Spot the difference: How I made the leap from Whitehall HR director to high commissioner

Menna Rawlings went from being HR director in a government department to serving as the UK's high commissioner in Australia – not the most obvious career move. But, as she explains, the two roles have more in the common than you might think...

By Menna Rawlings

29 Sep 2015

One of the joys of working for the Foreign Office over the last 26 years has been the variety of jobs that I’ve done and places I’ve worked. From Israel to Kenya, Ghana to Washington, Brussels to (now) Canberra, no job – or day – has been the same. I’ve loved that. 

But what’s it like to go from being HR director in a Whitehall department to being High Commissioner in Australia? And – to answer what a colleague of mine calls “the question your Mum always asks you” – what do I actually do? 

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Here are the biggest differences I've noticed:

Global vs local. As HR Director, I was dealing with policies that touched our people all around the world. I was also part of a wider Whitehall community of HR leads. I sat on the FCO management board, and the civil service HR board. I had a helicopter view. 

Now I focus solely on one piece of the jigsaw – Australia. True, it’s a pretty big piece – a country 31.5 times the size of the UK, the 12th biggest economy in the world, 1.2m Brits domiciled here, 600,000 visiting each year, strong sporting, cultural and people-to-people links. Reflecting that, we have five posts across Australia (Canberra, Sydney, Melbourne, Brisbane and Perth); but with just 100 staff, we are a small and dispersed team. So the world from my large jigsaw piece Down Under looks very different from my previous perch in King Charles Street. You’re all upside down for a start. 

Breadth. Despite that, this job makes my head hurt in ways that my previous one didn’t, especially while I’m still new to it (five months in). As HR director, the clue to what I needed to be expert on was in the job title. As High Commissioner, I need to know about, erm, everything. This is partly because I’m representing the whole of the UK government, and our broad relationship with Australia covers all sides of domestic and foreign policy. But also because there is intense interest in what’s happening back in the UK – on migration, EU reform, politics, the cricket. I need to be the resident expert in all things, UK and Australian – with the support of a fantastic team. 

Private vs public. As HR director, I dabbled in social media, with a Twitter account and an occasional foray into public blogs or comments. In Australia, I am a public figure – and indeed this is a very big part of the job. I’m of the Tom Fletcher school of digital diplomacy: we need to occupy the space, use social and traditional media to project our soft values and our influence, and to engage with a wide range of people. So I do speeches, photo-calls, radio interviews and promote our work through Twitter and Instagram. And I’m getting used to people calling me “your Excellency” or even “Ma’am” (!) without flinching, much.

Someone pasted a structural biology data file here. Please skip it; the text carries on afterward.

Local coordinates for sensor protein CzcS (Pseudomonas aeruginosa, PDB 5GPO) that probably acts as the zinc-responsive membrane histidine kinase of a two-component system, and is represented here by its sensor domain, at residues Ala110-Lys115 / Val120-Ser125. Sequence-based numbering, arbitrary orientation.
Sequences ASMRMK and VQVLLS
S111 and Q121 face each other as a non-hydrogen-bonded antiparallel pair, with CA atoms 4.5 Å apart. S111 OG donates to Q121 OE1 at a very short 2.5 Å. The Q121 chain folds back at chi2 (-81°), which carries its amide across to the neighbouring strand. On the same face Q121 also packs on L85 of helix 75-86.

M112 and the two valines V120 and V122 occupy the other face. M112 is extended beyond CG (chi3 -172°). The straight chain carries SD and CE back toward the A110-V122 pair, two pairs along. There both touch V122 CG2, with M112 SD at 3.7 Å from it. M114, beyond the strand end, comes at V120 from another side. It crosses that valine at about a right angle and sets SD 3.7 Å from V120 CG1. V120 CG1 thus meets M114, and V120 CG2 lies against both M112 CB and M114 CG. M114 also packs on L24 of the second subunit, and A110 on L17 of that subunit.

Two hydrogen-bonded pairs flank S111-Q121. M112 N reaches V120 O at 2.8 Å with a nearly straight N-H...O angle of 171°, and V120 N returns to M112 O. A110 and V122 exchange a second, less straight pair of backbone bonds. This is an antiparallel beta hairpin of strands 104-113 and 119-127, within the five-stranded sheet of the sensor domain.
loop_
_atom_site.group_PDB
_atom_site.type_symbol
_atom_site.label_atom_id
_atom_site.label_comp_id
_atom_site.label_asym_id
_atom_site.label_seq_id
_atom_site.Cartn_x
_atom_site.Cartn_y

Family vs family. Against this background, the challenge remains the same: to ensure that I give my wonderful family (husband, three kids) as much time and energy as possible, while delivering a high performance in my job. And in most ways, it is easier here than when I was HR Director with a 1.5 hour commute to work.

My work and home life is intertwined – I live 10 minutes from the office, with a support team at home who make life simple to manage. But we’ve taken the difficult decision to leave our two oldest kids – aged 17 and 15 – in the UK, to finish their A levels and GCSEs respectively without further disruption. This is hard, despite the joys of Face-Time and holidays. It’s a big price to pay for the life we choose to lead, on top of separation from other loved ones, including elderly parents.  

Support networks. My HR job was tough at times, even though I loved it. And I relied heavily on my colleagues and support networks to get me through. Leadership on the other side or the world can feel a lonely place by comparison. Not impossibly so, but I need to work harder to keep those links going, even as I invest in new relationships. So I have a (remote) mentor and a coach, and am developing some ‘buddies’ among the Head of Mission community here. And, oddly, it’s not as lonely as I thought it would be – it’s a collaborative, open and friendly team here in Australia, and we’re very much all in it together. 

My final reflection, though, is that as different as the roles are, they have more in the common than you might think. And the learning I took from being HR director certainly helps me here. Today, I was invited by foreign minister Julie Bishop to speak to her parliamentary colleagues about the UK position on Syria and refugees. It was mildly terrifying, but the presentational skills I learned from addressing large groups of FCO staff helped me enormously and ensured I felt confident and calm, including in the Q and A.

So I see each job is an apprenticeship for the next one, provided I keep using the learning to meet my development needs, learn from my mistakes and failures, and approach each new challenge with fresh energy and an enquiring mind.

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